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In February 1932, Diana met Sir Oswald Mosley at a garden party at the home of the society hostess Emerald "Maud" Cunard.
He soon became leader of the newly formed British Union of Fascists, and Diana's lover; he was at the time married to Lady Cynthia Curzon.
Diana left her husband Bryan Guinness, 'moving with a skeleton staff of nanny, cook, house-parlourmaid and lady's maid to a house at 2 Eaton Square, round the corner from Mosley's flat', but Sir Oswald would not leave his wife. Quite suddenly, Cynthia died in 1933 of peritonitis. Mosley was devastated by the death of his wife, but later started an affair with her younger sister Lady Alexandra Metcalfe.
Owing to Diana's parents' disapproval over her decision to leave Guinness for Mosley, she was briefly estranged from most of her family. Her affair and eventual marriage to Mosley also strained relationships with her sisters. Initially, Jessica and Deborah were not permitted to see Diana as she was "living in sin" with Mosley in London. Deborah eventually got to know Mosley and ended up liking him very much. Jessica despised Mosley's beliefs and became permanently estranged from Diana after the late 1930s. Pam and her husband Derek Jackson got along well with Mosley. Nancy never liked Mosley and, like Jessica, despised his political beliefs, but was able to learn to tolerate him for the sake of her relationship with Diana. Nancy wrote the novel Wigs on the Green, which satirised Mosley and his beliefs. After it was published in 1935 relations between the sisters became strained to non-existent and it was not until the mid-1940s that they were able to get back to being close again.
The couple rented Wootton Lodge, a country house in Staffordshire which Diana had intended to buy. She furnished much of her new home with much of the Swinbrook furniture that her father was selling. The Mosleys lived at Wootton Lodge along with their children from 1936 to 1939.
In 1934, Mitford went to Germany with her then 19-year-old sister Unity. While there, they attended the first Nuremberg rally after the Nazi rise to power. A friend of Hitler's, Unity introduced Diana to him in March 1935. They returned for the second rally later that year and were entertained as his guests at the 1935 rally. In 1936, he provided a Mercedes-Benz to chauffeur Diana to the Berlin Olympic games. She became well acquainted with Winifred Wagner and Magda Goebbels.
Diana and Oswald wed in secret on 6 October 1936 in Nazi propaganda chief Joseph Goebbels' drawing room. Adolf Hitler, Robert Gordon-Canning and Bill Allen were in attendance. The marriage was kept secret until the birth of their first child in 1938. In August 1939, Hitler told Diana over lunch that war was inevitable.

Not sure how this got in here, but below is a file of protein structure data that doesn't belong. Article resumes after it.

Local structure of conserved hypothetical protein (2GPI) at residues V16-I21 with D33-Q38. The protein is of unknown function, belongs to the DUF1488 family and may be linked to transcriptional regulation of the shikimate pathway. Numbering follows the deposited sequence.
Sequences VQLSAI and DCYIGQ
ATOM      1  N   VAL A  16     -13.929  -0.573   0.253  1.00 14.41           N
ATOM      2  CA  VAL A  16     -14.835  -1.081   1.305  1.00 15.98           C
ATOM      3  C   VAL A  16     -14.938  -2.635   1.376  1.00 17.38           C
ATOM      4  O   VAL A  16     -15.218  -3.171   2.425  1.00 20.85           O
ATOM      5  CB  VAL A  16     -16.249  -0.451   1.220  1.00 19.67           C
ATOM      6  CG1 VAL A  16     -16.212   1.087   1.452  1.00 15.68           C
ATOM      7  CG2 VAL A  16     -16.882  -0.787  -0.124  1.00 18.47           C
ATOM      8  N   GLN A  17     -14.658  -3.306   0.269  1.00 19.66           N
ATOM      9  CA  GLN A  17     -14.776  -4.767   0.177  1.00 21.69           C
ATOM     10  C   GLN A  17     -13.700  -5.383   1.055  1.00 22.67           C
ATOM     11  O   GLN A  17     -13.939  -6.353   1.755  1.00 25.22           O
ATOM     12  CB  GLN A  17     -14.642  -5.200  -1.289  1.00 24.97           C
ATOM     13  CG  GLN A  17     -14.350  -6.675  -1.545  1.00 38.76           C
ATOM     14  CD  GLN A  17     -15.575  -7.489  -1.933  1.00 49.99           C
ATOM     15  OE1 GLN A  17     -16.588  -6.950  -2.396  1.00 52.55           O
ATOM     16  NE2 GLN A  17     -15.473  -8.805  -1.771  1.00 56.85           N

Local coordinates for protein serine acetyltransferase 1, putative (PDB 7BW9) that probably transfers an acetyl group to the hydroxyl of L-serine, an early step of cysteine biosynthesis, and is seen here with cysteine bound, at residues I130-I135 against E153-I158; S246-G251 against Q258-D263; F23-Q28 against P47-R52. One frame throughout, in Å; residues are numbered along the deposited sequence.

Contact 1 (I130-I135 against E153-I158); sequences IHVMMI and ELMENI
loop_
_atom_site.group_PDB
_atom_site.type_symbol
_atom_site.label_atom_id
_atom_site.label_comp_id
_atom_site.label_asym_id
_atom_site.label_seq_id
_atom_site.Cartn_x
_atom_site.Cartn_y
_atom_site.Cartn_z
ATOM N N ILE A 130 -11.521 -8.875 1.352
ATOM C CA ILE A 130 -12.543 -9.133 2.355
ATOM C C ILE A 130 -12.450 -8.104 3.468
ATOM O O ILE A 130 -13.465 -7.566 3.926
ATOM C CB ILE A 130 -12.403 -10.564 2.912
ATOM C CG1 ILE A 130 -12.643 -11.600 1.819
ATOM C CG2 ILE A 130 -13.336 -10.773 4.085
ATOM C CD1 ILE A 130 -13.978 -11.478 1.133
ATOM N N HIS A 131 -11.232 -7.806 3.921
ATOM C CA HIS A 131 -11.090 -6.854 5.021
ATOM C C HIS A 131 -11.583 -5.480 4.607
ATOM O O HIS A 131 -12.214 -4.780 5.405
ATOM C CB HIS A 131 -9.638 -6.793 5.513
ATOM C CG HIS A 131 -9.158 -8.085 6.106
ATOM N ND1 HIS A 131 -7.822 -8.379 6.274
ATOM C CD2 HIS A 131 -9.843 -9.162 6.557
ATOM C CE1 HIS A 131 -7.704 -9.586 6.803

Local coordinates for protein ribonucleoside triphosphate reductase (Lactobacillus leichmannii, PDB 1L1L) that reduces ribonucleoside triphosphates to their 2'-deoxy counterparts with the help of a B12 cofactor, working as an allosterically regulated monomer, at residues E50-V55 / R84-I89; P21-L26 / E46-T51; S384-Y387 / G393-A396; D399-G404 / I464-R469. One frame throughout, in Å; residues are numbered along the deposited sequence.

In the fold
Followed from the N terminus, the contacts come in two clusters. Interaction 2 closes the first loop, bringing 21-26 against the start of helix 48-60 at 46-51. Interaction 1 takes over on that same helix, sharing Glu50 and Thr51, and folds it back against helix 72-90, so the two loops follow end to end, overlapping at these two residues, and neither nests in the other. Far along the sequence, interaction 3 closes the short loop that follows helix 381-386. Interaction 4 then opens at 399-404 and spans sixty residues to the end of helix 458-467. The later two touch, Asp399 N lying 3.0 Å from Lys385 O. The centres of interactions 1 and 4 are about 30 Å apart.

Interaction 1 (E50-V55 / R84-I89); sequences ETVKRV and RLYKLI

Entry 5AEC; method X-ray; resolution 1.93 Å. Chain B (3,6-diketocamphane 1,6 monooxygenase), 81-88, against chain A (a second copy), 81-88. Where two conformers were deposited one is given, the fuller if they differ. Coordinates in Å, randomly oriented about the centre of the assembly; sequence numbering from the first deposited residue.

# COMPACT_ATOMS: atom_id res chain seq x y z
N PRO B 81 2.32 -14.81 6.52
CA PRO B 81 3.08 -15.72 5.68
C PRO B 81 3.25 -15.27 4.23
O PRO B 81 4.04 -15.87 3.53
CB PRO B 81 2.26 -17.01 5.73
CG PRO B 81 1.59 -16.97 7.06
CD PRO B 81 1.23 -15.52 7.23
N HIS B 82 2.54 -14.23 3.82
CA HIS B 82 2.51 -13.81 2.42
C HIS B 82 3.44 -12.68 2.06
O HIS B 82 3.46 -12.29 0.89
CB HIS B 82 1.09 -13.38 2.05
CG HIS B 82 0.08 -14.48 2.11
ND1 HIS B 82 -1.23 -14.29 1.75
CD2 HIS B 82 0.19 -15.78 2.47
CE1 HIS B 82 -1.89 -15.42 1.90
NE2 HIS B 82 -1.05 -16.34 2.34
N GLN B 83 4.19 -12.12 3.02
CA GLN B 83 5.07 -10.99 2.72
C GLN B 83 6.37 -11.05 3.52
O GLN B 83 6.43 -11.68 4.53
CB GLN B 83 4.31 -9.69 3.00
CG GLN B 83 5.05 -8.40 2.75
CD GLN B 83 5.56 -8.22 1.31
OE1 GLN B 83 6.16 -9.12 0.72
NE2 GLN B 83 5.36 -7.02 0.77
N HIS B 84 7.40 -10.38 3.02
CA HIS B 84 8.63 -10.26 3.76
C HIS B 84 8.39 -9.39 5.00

Mosley and Diana had two sons: Oswald Alexander Mosley (born 26 November 1938) and Max Rufus Mosley (born 13 April 1940). Hitler presented the couple with a silver framed picture of himself.
On 29 June 1940, eleven weeks after the birth of her fourth son Max, Diana was arrested (hastily stuffing Hitler's photograph under Max's cot mattress when the police came to arrest her) and taken to a cell in F Block in London's Holloway Prison for women. She and her husband were held without charge or trial under the provisions of 18B, on the advice of MI5. The pair were initially held separately but, after personal intervention by Churchill, in December 1941 Mosley and two other 18B husbands were permitted to join their wives at Holloway. After more than three years' imprisonment, they were both released in November 1943 on the grounds of Mosley's ill health; they were placed under house arrest until the end of the war and were denied passports until 1949.
After the war ended, the couple kept homes in Ireland, with apartments in London and Paris. Their recently renovated Clonfert home, a former Bishop's palace, burned down in an accidental fire. Following this, they moved to a home near Fermoy, County Cork, later settling permanently in France, at the Temple de la Gloire, a Palladian temple in Orsay, southwest of Paris, in 1950. They were neighbours of Duke and Duchess of Windsor, who lived in the neighbouring town Gif-sur-Yvette, and soon became close friends with them.
Once again they were well known for entertaining, but were barred from all functions at the British Embassy. During their time in France, the Mosleys quietly went through another marriage ceremony; Hitler had safeguarded their original marriage licence, and it was never found after the war. During this period, Mosley was unfaithful to Diana, but she found for the most part that she was able to learn to keep herself from getting too upset regarding his adulterous habits.
Diana was also a lifelong supporter of the British Union of Fascists (BUF), and its postwar successor the Union Movement, to which she made financial contributions until the 1994 death of its organiser Jeffrey Hamm.